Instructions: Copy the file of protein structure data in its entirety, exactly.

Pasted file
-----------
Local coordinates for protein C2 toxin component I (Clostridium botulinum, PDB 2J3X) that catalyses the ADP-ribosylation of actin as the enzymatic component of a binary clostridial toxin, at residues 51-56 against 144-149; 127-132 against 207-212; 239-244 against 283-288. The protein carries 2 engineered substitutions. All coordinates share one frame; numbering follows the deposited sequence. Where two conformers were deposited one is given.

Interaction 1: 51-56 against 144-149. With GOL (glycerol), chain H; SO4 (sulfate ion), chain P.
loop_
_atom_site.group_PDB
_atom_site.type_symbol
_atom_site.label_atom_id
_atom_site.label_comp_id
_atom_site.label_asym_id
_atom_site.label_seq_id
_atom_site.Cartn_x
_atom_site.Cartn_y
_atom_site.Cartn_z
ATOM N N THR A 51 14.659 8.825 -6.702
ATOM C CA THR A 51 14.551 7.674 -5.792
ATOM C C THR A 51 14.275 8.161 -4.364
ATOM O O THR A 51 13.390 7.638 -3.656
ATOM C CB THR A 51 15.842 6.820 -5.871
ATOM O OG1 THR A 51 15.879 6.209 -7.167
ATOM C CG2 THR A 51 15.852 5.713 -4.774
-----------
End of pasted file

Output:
Local coordinates for protein C2 toxin component I (Clostridium botulinum, PDB 2J3X) that catalyses the ADP-ribosylation of actin as the enzymatic component of a binary clostridial toxin, at residues 51-56 against 144-149; 127-132 against 207-212; 239-244 against 283-288. The protein carries 2 engineered substitutions. All coordinates share one frame; numbering follows the deposited sequence. Where two conformers were deposited one is given.

Interaction 1: 51-56 against 144-149. With GOL (glycerol), chain H; SO4 (sulfate ion), chain P.
loop_
_atom_site.group_PDB
_atom_site.type_symbol
_atom_site.label_atom_id
_atom_site.label_comp_id
_atom_site.label_asym_id
_atom_site.label_seq_id
_atom_site.Cartn_x
_atom_site.Cartn_y
_atom_site.Cartn_z
ATOM N N THR A 51 14.659 8.825 -6.702
ATOM C CA THR A 51 14.551 7.674 -5.792
ATOM C C THR A 51 14.275 8.161 -4.364
ATOM O O THR A 51 13.390 7.638 -3.656
ATOM C CB THR A 51 15.842 6.820 -5.871
ATOM O OG1 THR A 51 15.879 6.209 -7.167
ATOM C CG2 THR A 51 15.852 5.713 -4.774